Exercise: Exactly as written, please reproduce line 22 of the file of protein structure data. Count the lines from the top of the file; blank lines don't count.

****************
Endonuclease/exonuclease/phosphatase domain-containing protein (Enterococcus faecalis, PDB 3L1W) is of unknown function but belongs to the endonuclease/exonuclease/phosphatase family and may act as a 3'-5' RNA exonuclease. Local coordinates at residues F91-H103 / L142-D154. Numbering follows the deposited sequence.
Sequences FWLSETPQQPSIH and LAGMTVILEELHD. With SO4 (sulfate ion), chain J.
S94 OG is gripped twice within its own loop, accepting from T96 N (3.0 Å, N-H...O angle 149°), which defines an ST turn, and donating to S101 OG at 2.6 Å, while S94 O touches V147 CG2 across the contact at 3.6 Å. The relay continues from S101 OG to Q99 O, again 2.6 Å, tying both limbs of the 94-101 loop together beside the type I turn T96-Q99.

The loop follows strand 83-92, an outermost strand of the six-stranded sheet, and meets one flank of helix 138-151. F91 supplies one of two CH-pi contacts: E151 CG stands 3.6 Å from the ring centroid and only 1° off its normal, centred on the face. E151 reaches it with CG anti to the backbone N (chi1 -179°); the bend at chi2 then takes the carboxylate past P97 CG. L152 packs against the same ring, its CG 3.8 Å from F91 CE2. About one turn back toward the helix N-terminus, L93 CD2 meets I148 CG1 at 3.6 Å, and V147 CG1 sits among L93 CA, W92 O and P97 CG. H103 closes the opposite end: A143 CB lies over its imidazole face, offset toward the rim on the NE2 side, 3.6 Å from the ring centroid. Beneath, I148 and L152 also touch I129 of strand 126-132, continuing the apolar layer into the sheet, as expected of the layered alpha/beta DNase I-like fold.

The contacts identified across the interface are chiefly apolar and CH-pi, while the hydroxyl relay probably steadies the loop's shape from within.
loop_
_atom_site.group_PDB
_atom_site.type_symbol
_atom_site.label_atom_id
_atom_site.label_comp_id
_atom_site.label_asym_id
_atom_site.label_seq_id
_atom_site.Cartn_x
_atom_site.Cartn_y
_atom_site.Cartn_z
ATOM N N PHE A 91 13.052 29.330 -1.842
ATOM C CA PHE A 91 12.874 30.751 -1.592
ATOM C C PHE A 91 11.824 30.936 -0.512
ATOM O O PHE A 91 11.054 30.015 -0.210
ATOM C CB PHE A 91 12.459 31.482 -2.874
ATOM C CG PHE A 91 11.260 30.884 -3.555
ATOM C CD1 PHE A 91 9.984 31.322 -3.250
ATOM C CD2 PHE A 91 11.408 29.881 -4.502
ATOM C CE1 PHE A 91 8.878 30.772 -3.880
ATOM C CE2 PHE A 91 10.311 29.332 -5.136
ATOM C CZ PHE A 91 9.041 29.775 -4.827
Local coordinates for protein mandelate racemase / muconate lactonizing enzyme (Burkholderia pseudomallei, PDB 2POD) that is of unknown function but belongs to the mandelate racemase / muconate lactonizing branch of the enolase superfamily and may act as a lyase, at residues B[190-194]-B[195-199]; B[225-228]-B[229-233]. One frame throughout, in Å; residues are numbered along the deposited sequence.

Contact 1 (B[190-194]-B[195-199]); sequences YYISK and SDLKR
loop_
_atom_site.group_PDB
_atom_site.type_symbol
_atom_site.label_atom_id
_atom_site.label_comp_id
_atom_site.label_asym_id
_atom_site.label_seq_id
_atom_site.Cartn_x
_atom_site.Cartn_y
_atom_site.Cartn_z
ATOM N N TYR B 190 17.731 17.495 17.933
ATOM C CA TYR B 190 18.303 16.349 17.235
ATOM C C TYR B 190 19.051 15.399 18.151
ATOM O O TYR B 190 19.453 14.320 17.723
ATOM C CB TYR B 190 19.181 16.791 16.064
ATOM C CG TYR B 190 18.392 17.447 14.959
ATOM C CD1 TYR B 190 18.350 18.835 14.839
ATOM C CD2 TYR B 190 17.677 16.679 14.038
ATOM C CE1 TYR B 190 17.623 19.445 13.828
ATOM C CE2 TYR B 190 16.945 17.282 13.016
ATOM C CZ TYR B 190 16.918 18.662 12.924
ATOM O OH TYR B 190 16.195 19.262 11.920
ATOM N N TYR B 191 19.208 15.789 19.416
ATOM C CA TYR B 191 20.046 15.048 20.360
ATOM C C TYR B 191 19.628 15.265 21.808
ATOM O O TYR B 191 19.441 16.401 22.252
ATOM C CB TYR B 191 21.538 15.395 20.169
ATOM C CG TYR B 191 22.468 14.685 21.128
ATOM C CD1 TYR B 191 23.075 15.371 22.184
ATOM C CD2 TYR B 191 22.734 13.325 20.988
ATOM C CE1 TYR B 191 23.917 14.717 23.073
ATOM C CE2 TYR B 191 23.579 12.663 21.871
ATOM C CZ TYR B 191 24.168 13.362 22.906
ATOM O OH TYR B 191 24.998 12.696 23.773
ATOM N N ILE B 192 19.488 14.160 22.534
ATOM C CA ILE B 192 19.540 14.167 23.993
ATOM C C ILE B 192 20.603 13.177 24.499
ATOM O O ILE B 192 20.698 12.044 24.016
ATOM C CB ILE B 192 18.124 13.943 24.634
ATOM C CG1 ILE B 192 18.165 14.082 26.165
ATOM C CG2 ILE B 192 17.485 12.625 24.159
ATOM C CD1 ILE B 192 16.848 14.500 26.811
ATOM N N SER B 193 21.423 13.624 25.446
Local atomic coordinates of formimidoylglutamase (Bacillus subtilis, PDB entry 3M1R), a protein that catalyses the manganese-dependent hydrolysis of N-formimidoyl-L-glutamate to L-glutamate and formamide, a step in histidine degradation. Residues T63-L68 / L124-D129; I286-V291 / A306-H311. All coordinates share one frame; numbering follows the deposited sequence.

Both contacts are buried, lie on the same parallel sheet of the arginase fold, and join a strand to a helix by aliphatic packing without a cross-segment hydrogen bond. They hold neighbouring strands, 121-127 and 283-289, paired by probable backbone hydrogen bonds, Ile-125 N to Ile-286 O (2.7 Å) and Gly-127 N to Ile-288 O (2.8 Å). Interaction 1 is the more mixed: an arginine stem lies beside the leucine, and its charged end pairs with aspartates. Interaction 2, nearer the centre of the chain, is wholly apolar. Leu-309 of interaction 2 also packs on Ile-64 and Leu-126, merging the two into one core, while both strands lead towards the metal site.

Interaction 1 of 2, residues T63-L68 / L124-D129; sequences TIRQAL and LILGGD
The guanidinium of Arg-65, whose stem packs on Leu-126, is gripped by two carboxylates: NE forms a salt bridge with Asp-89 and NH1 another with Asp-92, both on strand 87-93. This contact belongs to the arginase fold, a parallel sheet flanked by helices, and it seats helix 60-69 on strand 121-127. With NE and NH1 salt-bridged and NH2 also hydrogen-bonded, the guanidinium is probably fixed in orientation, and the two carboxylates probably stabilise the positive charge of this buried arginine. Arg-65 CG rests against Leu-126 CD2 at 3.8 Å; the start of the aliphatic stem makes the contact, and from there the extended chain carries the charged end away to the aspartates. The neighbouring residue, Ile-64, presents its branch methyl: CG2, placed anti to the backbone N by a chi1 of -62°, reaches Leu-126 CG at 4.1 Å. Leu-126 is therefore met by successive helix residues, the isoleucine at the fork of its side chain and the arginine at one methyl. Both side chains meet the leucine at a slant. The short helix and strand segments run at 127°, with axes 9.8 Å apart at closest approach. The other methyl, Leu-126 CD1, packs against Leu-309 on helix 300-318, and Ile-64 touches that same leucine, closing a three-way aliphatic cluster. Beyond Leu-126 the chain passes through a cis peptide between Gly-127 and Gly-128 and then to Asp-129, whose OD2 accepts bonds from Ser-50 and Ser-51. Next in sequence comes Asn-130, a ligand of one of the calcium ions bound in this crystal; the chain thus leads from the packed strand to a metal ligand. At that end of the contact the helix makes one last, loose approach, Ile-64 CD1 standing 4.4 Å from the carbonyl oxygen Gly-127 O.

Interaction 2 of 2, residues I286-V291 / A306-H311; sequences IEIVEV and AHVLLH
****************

ATOM C CD1 PHE A 91 9.984 31.322 -3.250